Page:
Why is the outside IIS requirement? IIS itself is quite lean and mean. –  Jan Jongboom Sep 14 '10 at 17:51
A lot of companies do not allow IIS on client machines. In the connected world of today (and more in the future) each device should/eventually will be able to host JSON+REST services. –  Aliostad Sep 14 '10 at 20:45
You will need a proxy application like IIS, if a company doesn't allow IIS it's most likely there isn't a single way to reach a machine from the internet. –  Jan Jongboom Sep 15 '10 at 6:21
I will explore more on this route and I can use IIS for now. But I can see that time coming soon where devices talk REST+JSON and they need to be able to host it. OpenRasta still depends on IIS. –  Aliostad Sep 15 '10 at 11:31

Take a look at OpenRasta. It looks like it addresses many of your concerns.

share|improve this answer
Thanks! I will have a look. –  Aliostad Sep 14 '10 at 17:25
This still depends on IIS. Is there anything without IIS? –  Aliostad Sep 14 '10 at 17:36

If you really don't want to use IIS, you can implement your own HTTP listener process. This let's you write your own standalone application to respond to HTTP requests (which may be run as a service if you so desire) without any of the overhead of IIS, WCF or any other container process framework. Your process would live on top of the HTTP.sys functionality exposed by Windows, and exposed by the .Net framework through the HttpListener class.

Take a look at http://msdn.microsoft.com/en-us/library/system.net.httplistener.aspx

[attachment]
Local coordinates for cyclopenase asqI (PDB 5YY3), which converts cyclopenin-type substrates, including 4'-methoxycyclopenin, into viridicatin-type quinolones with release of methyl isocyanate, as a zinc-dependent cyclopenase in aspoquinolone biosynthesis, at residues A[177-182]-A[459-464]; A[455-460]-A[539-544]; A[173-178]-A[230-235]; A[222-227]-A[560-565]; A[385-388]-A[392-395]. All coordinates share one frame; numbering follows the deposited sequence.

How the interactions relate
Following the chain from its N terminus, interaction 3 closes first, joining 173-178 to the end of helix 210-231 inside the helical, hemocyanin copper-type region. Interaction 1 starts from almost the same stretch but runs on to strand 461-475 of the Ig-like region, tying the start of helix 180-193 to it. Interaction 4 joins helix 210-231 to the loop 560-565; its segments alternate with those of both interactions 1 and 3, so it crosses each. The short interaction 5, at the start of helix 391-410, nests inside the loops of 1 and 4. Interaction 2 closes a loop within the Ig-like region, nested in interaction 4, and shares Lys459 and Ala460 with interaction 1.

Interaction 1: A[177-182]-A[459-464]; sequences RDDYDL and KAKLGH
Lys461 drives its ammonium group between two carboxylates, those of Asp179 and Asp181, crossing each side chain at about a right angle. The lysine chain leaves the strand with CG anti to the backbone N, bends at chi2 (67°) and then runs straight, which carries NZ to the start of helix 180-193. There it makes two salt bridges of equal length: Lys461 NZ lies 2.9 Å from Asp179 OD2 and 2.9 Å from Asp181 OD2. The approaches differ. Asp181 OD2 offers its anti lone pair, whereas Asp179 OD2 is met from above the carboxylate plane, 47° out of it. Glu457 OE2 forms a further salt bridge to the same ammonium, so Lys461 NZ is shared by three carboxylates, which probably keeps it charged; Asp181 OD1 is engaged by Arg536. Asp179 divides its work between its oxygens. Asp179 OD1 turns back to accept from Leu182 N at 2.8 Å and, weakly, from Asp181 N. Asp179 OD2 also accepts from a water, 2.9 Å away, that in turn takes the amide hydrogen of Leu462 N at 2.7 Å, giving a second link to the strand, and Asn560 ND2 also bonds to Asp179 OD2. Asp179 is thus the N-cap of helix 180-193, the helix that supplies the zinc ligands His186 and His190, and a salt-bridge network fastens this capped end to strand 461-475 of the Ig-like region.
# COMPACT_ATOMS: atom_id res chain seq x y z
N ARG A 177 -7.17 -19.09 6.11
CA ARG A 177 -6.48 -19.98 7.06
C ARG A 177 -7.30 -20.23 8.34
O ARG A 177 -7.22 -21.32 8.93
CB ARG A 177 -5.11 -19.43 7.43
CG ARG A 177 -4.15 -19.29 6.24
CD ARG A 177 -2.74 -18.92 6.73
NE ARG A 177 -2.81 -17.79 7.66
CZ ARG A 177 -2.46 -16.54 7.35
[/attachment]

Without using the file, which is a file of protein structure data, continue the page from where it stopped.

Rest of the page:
Note that you will need to write your own infrastructure for matching incoming requests and dispatching them to corresponding handlers (the equivalent of ASP.Net MVC's UrlRoutingModule/RouteTable.Routes/MvcRouteHandler), and you will need to flow the HttpListenerContext everywhere in order to examine the incoming request and complete it. But this gives you the ultimate in flexibility in what you can do.

And it certainly performs - I have benchmarked a basic HttpListener implementation on a standard desktop-class machine at over 3000 requests served/second, so the framework itself will not hold you back.

share|improve this answer

There is MicroRest, an open source project I started a while. Here's the blurb I wrote:

MicroRest is a tiny REST framework - 5 classes, around 500 lines of code. All output is JSON. It allows you to add REST capabilities to your ASP.NET applications without needing to go through the huge ugly mess of WCF rest (which doesn't provide 'clean' URLs in 3.5). It also allows you to use POCOs (and complex objects in some cases) inside your REST methods, where WCF restricts you to using ints and strings

Contributions are very welcome - it does rely on System.Web.Routing right now, so needs Cassini/IISExpress as an embedded web server. I'm looking at writing a custom route parser so it can move to Kayak as some point.

share|improve this answer
With ASP.NET Web API implementing most of the HTTP spec, do you think we still yet need another framework? I surely value any OSS effort but I think WebAPI will become de-facto. –  Aliostad Jun 26 '12 at 12:18
@Aliostad the framework is aimed specifically at 3.5 rather than ASP.NET MVC 4 (I'm not sure ASP.NET webforms has rest capabilities anyway?). The world doesn't need another framework but there is actually only WCF right now, the others such as nancy and stackservice are fairly isoteric in their usage. MicroRest also lets you put your API inside your core/domain layer –  Chris S Jun 28 '12 at 12:45
Good luck mate. I have been picking up on ASP.NET Web API and I really like it. –  Aliostad Jun 28 '12 at 12:53
@Aliostad I wish I could use the webapi, MicroRest was built mostly for 3 legacy ASP.NET 2projects –  Chris S Jun 28 '12 at 13:11

Your Answer


By posting your answer, you agree to the privacy policy and terms of service.

Not the answer you're looking for? Browse other questions tagged or ask your own question.